Moderna's Early Coronavirus Vaccine Results Show It Can Spur An Immune Response

Two doses of the vaccine triggered the production of antibodies in all 45 patients tested, though the results are still preliminary.


A pharmacist gives Jennifer Haller (left) the first shot in the first-stage safety study clinical trial of a potential COVID-19 vaccine developed by Moderna Therapeutics.

Early data on a possible COVID-19 vaccine show that it triggered an immune response in all 45 people tested, researchers announced Tuesday.
The preliminary results of the study, published in the New England Journal of Medicine, were cautiously viewed as a significant step to quickly develop a vaccine for a virus that has shut down countries and economies around the globe and killed more than 576,000 people so far, including more than 136,000 in the US.
The experimental drug, given in two doses, was developed by Cambridge, Massachusetts–based Moderna Therapeutics and supported by the National Institutes of Health, which began safety testing on 45 subjects in March.
"No matter how you slice this, this is good news," Dr. Anthony Fauci, director of the National Institute of Allergy and Infectious Diseases, a division of NIH, told the Associated Press.
The vaccine being developed by Moderna, mRNA-1273, is one of among more than 155 vaccines, 23 of which are in human clinical trials, being tested and developed around the globe in hopes of curbing the worldwide pandemic.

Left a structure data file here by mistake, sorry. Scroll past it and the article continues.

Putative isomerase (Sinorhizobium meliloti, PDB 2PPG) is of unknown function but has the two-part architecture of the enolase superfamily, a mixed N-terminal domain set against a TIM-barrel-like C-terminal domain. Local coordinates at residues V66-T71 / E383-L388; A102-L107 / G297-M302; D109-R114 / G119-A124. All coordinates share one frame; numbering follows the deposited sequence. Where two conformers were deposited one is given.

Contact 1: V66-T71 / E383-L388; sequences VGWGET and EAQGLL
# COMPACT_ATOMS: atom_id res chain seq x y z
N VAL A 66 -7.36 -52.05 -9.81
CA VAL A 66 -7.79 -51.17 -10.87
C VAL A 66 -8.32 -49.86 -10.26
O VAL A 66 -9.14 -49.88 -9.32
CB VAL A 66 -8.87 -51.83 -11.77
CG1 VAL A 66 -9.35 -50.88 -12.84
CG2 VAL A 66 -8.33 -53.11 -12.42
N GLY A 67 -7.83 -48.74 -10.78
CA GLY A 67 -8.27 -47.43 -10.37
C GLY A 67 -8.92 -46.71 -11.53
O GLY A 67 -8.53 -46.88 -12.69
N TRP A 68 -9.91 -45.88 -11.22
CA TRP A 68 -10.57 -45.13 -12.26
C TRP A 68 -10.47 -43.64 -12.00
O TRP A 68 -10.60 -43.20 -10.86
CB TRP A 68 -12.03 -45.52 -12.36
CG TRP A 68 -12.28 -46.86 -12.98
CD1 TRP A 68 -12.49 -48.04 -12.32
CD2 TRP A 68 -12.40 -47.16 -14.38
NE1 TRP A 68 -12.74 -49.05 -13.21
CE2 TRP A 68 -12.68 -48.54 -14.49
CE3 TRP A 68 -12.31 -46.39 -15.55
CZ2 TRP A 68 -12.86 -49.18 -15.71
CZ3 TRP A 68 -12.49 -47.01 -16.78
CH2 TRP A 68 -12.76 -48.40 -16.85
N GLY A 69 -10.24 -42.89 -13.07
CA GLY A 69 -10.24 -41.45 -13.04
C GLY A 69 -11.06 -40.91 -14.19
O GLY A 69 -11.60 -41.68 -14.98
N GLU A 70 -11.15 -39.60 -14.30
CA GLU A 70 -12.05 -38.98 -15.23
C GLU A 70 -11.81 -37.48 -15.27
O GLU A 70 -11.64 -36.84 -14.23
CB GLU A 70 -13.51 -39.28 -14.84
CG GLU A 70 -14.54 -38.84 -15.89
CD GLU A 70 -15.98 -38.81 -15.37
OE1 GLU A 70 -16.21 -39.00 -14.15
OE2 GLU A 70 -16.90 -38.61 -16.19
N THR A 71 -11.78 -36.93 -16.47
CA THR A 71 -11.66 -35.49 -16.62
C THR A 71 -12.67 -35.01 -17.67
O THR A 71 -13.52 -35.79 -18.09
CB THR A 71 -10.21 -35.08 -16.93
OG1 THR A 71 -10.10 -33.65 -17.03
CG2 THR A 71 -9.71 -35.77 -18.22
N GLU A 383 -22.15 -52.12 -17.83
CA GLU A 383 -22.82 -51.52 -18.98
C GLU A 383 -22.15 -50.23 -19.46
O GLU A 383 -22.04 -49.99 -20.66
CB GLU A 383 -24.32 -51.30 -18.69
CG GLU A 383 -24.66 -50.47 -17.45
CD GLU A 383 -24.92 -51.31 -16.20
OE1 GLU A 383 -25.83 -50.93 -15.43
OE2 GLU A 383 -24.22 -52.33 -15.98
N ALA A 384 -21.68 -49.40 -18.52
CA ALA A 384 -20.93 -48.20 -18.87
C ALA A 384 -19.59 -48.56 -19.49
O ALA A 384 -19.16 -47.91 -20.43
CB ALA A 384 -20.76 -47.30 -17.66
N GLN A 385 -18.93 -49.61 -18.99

Moderna is one of six companies that have received significant funding from the federal government to develop a vaccine, part of a $4 billion initiative called "Operation Warp Speed." Moderna has received upward of $500 million as part of the effort.
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The Phase 1 study showed that two doses of the vaccine were able to trigger the production of "neutralizing" antibodies that can help prevent future infections in all 45 people tested. While the study concluded that the virus was safe, some individuals experienced mild side effects including fatigue,chills, headaches, and muscle pains common symptoms experienced by people with COVID-19

On Tuesday, Moderna posted an announcement about their Phase 3 clinical trial, slated to begin on July 27. That trial, named the COVE study, will test 30,000 healthy individuals to see how effective the vaccine is at preventing coronavirus infections versus control subjects who receive a placebo. The study will also look more closely at whether the possible vaccine might affect older adults or those with chronic conditions
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